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  • Bridge.box/unbox

    There is common case when you need to create object and pass it to external API.
    We used the following way:
    public class Program
    {
        public static void Main()
        {
            var w = 100;
            var h = 200;
            var o = new object
            {
                ["width"] = w,
                ["height"] = h
            };
        }
    }
    Now that doesn't work. Because w and h are boxed:
    Bridge.define("Demo.Program", {
            main: function Main() {
                var w = 100;
                var h = 200;
                var o = function (_o1) {
                        _o1.width = Bridge.box(w, System.Int32);
                        _o1.height = Bridge.box(h, System.Int32);
                        return _o1;
                    }(Bridge.unbox({  }));
            }
        });
    What is the best way to construct such objects now, so that values are not boxed ?

  • #2
    One way is to use Cast, but that seems very weird, doesn't it ?
    public class Program
    {
        public static void Main()
        {
            var w = 100;
            var h = 200;
            var o = new object
            {
                ["width"] = w.Cast<int>(),
                ["height"] = h.Cast<int>()
            };
        }
    }

    Comment


    • #3
      rumc,

      I think the best option would be to use [External] ObjectLiteral - it creates "simple" objects and provides strong typing.
      Dynamic ("simple" object as well) and anonymous types (a "wrapper" class created) can be usefull as well.

      https://deck.net/60caa42af21768336b295d82aa3a55dc

      public class Program
      {
          public static void Main()
          {
              var w = 100;
              var h = 200;
      
              // Dynamic
              dynamic o = new object();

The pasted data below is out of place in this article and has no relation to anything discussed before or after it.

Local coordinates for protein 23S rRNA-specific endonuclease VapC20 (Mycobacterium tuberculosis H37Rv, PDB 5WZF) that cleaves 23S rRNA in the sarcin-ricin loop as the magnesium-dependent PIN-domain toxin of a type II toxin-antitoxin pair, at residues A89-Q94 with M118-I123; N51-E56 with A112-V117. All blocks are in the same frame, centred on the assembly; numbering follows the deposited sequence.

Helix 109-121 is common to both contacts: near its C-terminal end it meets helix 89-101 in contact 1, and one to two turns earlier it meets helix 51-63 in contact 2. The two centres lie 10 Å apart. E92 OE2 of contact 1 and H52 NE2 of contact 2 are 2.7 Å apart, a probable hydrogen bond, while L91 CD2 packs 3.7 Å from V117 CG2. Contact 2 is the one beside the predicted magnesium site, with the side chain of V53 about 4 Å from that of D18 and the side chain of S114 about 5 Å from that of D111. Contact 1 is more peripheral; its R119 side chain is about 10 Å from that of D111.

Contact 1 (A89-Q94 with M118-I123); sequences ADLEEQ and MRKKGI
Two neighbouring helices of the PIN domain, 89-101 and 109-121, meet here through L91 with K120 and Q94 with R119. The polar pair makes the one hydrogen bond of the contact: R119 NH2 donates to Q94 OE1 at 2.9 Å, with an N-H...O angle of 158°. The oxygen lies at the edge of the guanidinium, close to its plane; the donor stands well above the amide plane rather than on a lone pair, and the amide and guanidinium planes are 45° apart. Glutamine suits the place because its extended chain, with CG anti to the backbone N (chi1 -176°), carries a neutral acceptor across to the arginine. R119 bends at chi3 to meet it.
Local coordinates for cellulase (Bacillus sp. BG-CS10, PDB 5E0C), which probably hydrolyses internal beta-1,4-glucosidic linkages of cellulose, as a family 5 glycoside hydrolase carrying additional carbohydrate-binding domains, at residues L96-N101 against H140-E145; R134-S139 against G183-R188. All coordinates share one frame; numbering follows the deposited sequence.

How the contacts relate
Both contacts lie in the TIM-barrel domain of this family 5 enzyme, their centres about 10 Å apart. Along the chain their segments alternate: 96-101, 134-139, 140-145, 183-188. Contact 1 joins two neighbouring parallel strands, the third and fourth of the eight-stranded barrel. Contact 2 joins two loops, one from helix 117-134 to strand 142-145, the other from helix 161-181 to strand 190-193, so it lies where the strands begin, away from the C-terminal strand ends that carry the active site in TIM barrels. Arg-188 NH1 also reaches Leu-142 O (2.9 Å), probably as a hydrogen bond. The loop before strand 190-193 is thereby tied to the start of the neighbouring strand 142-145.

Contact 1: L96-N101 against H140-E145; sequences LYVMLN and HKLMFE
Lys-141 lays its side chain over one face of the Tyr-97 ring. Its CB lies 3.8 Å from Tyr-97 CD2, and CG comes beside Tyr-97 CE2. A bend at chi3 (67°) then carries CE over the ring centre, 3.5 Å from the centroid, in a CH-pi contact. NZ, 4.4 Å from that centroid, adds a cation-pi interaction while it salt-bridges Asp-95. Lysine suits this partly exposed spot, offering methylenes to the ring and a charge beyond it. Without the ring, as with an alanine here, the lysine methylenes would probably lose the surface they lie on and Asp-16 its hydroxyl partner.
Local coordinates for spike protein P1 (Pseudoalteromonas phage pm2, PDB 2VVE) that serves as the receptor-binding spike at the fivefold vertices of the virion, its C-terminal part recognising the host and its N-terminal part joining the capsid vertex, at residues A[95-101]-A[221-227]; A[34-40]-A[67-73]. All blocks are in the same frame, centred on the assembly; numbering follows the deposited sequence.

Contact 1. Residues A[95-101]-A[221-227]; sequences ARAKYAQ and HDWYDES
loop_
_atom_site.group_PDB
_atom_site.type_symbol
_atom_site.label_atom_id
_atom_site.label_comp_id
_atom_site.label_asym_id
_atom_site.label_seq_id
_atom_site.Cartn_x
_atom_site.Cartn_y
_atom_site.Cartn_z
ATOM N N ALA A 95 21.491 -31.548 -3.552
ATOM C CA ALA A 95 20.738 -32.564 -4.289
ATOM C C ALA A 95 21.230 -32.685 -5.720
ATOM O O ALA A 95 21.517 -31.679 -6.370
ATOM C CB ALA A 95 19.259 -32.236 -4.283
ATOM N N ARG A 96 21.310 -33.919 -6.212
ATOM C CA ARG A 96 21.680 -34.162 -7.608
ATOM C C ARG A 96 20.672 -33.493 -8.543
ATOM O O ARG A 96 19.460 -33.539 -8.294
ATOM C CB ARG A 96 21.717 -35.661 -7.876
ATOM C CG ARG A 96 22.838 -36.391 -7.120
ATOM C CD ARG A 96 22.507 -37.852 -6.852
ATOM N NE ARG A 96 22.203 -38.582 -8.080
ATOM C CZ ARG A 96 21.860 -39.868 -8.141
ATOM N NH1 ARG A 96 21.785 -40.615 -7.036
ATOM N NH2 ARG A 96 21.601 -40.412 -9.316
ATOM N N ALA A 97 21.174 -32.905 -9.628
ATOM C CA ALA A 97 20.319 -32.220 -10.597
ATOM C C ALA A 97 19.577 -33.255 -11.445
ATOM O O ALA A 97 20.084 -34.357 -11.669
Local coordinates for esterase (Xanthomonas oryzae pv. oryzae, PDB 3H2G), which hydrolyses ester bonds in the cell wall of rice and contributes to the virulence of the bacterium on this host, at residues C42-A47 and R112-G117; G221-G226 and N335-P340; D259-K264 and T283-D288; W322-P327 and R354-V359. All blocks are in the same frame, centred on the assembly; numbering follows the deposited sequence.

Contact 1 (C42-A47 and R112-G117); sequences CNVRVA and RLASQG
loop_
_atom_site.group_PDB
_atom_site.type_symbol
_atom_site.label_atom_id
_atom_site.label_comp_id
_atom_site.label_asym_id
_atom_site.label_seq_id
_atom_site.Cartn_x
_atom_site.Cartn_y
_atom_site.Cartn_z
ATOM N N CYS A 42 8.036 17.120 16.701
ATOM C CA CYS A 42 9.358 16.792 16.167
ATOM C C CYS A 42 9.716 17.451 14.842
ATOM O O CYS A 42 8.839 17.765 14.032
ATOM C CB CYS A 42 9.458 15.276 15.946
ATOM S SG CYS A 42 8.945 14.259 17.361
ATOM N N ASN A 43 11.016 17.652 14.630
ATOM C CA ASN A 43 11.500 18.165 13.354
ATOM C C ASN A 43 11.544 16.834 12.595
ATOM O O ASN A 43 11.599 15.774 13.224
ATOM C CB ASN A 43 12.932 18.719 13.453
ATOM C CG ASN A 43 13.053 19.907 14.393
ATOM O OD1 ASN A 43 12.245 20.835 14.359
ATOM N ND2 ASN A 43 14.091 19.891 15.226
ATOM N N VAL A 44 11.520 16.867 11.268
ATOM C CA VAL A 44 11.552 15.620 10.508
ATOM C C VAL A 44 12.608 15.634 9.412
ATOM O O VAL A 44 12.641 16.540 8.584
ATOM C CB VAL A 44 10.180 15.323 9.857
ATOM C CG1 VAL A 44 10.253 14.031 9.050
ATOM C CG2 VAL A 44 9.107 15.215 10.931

o.width = w;
              o.height = h;    
      
              // ObjectLiteral
              var l = new Data
              {
                  width = w,
                  height = h
              };
      
              // Anonymous
              var a = new 
              {
                  width = w,
                  height = h
              };
          }
      }
      
      [ObjectLiteral]
      [External]
      class Data
      {
          public int width;
          public int height;
      }
      The sample above generates the following JavaScript:
      /**
       * @compiler Bridge.NET 16.0.0-beta
       */
      Bridge.assembly("Demo", function ($asm, globals) {
          "use strict";
      
          Bridge.define("Demo.Program", {
              main: function Main() {
                  var w = 100;
                  var h = 200;
      
                  // Dynamic
                  var o = {  };
                  o.width = w;
                  o.height = h;
      
                  // ObjectLiteral
                  var l = { width: w, height: h };
      
                  // Anonymous
                  var a = new $asm.$AnonymousType$1(w, h);
              }
          });
      
          Bridge.define("$AnonymousType$1", $asm, {